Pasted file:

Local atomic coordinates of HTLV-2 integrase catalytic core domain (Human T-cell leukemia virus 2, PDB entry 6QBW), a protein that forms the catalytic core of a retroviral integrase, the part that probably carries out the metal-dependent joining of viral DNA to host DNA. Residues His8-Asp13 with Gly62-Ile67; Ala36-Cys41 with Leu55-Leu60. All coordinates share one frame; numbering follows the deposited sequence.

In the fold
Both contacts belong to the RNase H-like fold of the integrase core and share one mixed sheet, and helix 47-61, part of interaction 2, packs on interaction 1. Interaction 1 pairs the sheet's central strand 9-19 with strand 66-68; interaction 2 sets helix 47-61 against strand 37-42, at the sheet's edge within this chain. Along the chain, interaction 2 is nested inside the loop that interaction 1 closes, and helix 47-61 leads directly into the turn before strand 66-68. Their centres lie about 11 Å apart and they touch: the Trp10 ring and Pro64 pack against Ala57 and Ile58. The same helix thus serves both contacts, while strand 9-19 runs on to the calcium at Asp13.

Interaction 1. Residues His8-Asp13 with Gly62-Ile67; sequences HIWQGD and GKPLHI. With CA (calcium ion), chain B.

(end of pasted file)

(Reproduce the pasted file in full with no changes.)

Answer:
Local atomic coordinates of HTLV-2 integrase catalytic core domain (Human T-cell leukemia virus 2, PDB entry 6QBW), a protein that forms the catalytic core of a retroviral integrase, the part that probably carries out the metal-dependent joining of viral DNA to host DNA. Residues His8-Asp13 with Gly62-Ile67; Ala36-Cys41 with Leu55-Leu60. All coordinates share one frame; numbering follows the deposited sequence.

In the fold
Both contacts belong to the RNase H-like fold of the integrase core and share one mixed sheet, and helix 47-61, part of interaction 2, packs on interaction 1. Interaction 1 pairs the sheet's central strand 9-19 with strand 66-68; interaction 2 sets helix 47-61 against strand 37-42, at the sheet's edge within this chain. Along the chain, interaction 2 is nested inside the loop that interaction 1 closes, and helix 47-61 leads directly into the turn before strand 66-68. Their centres lie about 11 Å apart and they touch: the Trp10 ring and Pro64 pack against Ala57 and Ile58. The same helix thus serves both contacts, while strand 9-19 runs on to the calcium at Asp13.

Interaction 1. Residues His8-Asp13 with Gly62-Ile67; sequences HIWQGD and GKPLHI. With CA (calcium ion), chain B.